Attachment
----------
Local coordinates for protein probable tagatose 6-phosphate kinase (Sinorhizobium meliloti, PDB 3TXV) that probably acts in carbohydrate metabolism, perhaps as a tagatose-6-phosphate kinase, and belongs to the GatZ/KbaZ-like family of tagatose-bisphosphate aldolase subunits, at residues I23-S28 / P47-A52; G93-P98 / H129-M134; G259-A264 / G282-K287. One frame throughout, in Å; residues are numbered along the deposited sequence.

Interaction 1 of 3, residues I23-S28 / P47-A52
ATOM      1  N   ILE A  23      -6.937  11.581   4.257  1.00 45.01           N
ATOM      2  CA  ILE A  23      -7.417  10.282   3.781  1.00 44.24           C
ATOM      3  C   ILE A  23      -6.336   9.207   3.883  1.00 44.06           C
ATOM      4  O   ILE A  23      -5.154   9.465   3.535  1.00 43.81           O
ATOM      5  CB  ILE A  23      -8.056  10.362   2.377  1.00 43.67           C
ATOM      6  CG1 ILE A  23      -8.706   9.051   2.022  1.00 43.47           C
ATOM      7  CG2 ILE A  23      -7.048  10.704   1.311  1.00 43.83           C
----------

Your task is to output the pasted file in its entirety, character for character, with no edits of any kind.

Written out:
Local coordinates for protein probable tagatose 6-phosphate kinase (Sinorhizobium meliloti, PDB 3TXV) that probably acts in carbohydrate metabolism, perhaps as a tagatose-6-phosphate kinase, and belongs to the GatZ/KbaZ-like family of tagatose-bisphosphate aldolase subunits, at residues I23-S28 / P47-A52; G93-P98 / H129-M134; G259-A264 / G282-K287. One frame throughout, in Å; residues are numbered along the deposited sequence.

Interaction 1 of 3, residues I23-S28 / P47-A52
ATOM      1  N   ILE A  23      -6.937  11.581   4.257  1.00 45.01           N
ATOM      2  CA  ILE A  23      -7.417  10.282   3.781  1.00 44.24           C
ATOM      3  C   ILE A  23      -6.336   9.207   3.883  1.00 44.06           C
ATOM      4  O   ILE A  23      -5.154   9.465   3.535  1.00 43.81           O
ATOM      5  CB  ILE A  23      -8.056  10.362   2.377  1.00 43.67           C
ATOM      6  CG1 ILE A  23      -8.706   9.051   2.022  1.00 43.47           C
ATOM      7  CG2 ILE A  23      -7.048  10.704   1.311  1.00 43.83           C